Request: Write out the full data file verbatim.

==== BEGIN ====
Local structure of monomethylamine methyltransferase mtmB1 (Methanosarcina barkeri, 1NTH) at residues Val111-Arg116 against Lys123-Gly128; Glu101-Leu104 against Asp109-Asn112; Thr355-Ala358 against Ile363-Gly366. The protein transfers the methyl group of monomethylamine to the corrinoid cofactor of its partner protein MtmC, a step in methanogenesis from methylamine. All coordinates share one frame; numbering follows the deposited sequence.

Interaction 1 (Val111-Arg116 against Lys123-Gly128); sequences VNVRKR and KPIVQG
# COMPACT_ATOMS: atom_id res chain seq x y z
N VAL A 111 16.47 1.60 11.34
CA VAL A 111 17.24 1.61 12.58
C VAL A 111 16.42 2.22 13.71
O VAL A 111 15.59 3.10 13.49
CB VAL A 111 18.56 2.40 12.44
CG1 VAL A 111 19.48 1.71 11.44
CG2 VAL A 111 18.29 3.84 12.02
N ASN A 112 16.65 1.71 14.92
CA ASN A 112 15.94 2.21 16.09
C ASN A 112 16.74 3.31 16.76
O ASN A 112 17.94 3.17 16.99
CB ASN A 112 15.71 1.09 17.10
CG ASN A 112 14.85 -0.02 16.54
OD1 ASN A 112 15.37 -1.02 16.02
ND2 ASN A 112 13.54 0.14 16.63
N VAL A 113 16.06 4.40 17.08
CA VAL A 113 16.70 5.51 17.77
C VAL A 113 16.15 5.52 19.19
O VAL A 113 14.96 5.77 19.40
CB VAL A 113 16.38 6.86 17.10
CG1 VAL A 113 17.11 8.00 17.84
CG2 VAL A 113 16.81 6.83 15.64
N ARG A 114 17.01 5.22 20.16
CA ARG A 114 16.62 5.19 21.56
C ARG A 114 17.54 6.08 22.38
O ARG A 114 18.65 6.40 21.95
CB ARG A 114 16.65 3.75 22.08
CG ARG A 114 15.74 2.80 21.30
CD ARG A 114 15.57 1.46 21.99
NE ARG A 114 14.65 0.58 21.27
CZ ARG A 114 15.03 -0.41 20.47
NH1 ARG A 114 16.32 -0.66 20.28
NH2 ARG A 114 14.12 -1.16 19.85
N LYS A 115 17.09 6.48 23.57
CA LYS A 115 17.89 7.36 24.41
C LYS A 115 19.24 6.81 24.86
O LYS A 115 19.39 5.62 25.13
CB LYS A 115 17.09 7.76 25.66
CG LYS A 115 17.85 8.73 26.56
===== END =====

Local structure of monomethylamine methyltransferase mtmB1 (Methanosarcina barkeri, 1NTH) at residues Val111-Arg116 against Lys123-Gly128; Glu101-Leu104 against Asp109-Asn112; Thr355-Ala358 against Ile363-Gly366. The protein transfers the methyl group of monomethylamine to the corrinoid cofactor of its partner protein MtmC, a step in methanogenesis from methylamine. All coordinates share one frame; numbering follows the deposited sequence.

Interaction 1 (Val111-Arg116 against Lys123-Gly128); sequences VNVRKR and KPIVQG
# COMPACT_ATOMS: atom_id res chain seq x y z
N VAL A 111 16.47 1.60 11.34
CA VAL A 111 17.24 1.61 12.58
C VAL A 111 16.42 2.22 13.71
O VAL A 111 15.59 3.10 13.49
CB VAL A 111 18.56 2.40 12.44
CG1 VAL A 111 19.48 1.71 11.44
CG2 VAL A 111 18.29 3.84 12.02
N ASN A 112 16.65 1.71 14.92
CA ASN A 112 15.94 2.21 16.09
C ASN A 112 16.74 3.31 16.76
O ASN A 112 17.94 3.17 16.99
CB ASN A 112 15.71 1.09 17.10
CG ASN A 112 14.85 -0.02 16.54
OD1 ASN A 112 15.37 -1.02 16.02
ND2 ASN A 112 13.54 0.14 16.63
N VAL A 113 16.06 4.40 17.08
CA VAL A 113 16.70 5.51 17.77
C VAL A 113 16.15 5.52 19.19
O VAL A 113 14.96 5.77 19.40
CB VAL A 113 16.38 6.86 17.10
CG1 VAL A 113 17.11 8.00 17.84
CG2 VAL A 113 16.81 6.83 15.64
N ARG A 114 17.01 5.22 20.16
CA ARG A 114 16.62 5.19 21.56
C ARG A 114 17.54 6.08 22.38
O ARG A 114 18.65 6.40 21.95
CB ARG A 114 16.65 3.75 22.08
CG ARG A 114 15.74 2.80 21.30
CD ARG A 114 15.57 1.46 21.99
NE ARG A 114 14.65 0.58 21.27
CZ ARG A 114 15.03 -0.41 20.47
NH1 ARG A 114 16.32 -0.66 20.28
NH2 ARG A 114 14.12 -1.16 19.85
N LYS A 115 17.09 6.48 23.57
CA LYS A 115 17.89 7.36 24.41
C LYS A 115 19.24 6.81 24.86
O LYS A 115 19.39 5.62 25.13
CB LYS A 115 17.09 7.76 25.66
CG LYS A 115 17.85 8.73 26.56